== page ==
If architecture is up your street, St Stephen’s has two bell towers, one of which houses Hungary’s largest bell, weighing nine and a half tons. If you are a fan of music, the basilica hosts many organ concerts over the year, but you will need to check the events diary before you go.
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Hero’s Square (Hősök tere)
Heroes' Square, Hosok Tere or Millennium Monument, with it's 36 m high Corinthian column in the centre of Budapest
Heroes’ Square, at the end of long Andrássy Avenue, is the largest of Budapest’s squares and serves as the entrance to the lawns, lake, museums, zoo and botanical gardens of City Park, Városliget.
This splendid square is the most visited and the most photographed in Budapest. It is flanked by the 19th century Palace of Arts, Muveszetek Palotaja, on one side and the Museum of Fine Arts, Szepmuveszeti, which was inaugurated in the 20th century, on the other.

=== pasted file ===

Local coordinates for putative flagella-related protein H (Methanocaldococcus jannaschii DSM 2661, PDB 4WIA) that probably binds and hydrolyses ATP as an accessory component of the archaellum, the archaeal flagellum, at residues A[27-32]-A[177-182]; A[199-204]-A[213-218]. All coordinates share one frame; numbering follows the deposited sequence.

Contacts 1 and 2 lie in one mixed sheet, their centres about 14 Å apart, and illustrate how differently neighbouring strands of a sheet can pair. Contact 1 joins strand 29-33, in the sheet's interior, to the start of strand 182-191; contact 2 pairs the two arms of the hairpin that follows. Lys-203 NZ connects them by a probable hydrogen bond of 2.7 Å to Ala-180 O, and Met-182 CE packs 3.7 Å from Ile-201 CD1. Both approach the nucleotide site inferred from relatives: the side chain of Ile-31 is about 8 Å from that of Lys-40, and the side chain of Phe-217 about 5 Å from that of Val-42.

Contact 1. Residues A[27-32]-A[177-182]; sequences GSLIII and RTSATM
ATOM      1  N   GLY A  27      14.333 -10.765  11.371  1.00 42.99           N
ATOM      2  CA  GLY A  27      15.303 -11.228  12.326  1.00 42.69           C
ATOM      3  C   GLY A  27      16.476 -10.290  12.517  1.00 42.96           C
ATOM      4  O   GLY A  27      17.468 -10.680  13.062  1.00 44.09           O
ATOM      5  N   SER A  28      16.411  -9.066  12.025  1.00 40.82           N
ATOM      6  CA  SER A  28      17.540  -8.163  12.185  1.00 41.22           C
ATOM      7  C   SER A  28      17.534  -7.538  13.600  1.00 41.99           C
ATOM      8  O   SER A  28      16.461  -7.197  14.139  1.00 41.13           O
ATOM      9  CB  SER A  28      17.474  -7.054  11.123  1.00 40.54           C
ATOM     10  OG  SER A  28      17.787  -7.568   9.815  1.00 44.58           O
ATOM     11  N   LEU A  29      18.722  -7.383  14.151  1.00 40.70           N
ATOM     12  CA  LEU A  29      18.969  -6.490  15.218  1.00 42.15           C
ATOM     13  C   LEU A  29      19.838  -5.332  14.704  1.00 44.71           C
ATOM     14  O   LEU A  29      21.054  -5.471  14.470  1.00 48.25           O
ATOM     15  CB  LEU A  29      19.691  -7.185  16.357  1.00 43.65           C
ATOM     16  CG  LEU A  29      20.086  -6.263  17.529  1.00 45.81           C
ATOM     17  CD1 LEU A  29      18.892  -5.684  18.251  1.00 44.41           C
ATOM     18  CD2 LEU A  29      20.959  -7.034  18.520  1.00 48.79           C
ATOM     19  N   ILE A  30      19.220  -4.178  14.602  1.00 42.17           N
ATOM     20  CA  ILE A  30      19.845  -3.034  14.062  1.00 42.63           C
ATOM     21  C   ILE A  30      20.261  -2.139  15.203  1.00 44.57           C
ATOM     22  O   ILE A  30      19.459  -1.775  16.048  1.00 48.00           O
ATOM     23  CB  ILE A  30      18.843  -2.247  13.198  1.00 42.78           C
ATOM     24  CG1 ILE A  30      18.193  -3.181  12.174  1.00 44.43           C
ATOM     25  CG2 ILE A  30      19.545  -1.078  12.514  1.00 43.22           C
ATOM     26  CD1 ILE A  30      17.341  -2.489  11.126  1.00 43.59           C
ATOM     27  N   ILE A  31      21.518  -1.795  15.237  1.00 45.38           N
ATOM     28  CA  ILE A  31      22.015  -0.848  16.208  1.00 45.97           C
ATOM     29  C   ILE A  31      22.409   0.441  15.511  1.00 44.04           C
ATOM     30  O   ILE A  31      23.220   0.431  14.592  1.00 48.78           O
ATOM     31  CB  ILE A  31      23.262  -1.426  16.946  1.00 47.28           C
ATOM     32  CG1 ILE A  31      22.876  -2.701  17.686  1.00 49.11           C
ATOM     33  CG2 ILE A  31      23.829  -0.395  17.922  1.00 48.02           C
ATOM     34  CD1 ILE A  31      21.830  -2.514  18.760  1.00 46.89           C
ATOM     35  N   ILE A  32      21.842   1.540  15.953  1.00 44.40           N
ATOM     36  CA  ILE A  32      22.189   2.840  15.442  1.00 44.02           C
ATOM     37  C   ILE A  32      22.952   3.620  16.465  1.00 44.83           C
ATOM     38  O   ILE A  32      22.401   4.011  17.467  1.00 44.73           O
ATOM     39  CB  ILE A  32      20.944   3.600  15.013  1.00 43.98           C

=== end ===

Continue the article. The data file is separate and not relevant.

If you are a fan of art and sculpture, you will not want to miss out on Heroes’ Square, with its complex arcaded columns and statues arranged in two sweeping arcs, portraying seven important characters from Hungarian history.
In the centre of the two arcs stands a 36m high central column, topped by the Angel Gabriel holding the holy crown and surrounded on its base by a series of Magyar heroes mounted on horseback, seemingly ready for action should the need arise.
Thermal Baths (Szechenyi)
Courtyard of the Thermal or Szechenyi Baths in Budapest
After walking the length of Andrássy Avenue on your way up to the square and then wandering round its museums, you might like to refresh your weary limbs in the thermal baths.
Even if your visit is impromptu and unprepared, you can purchase or rent towels, swimming hats or swimsuits on site and changing rooms and lockers for your valuables are also available, so there is no excuse!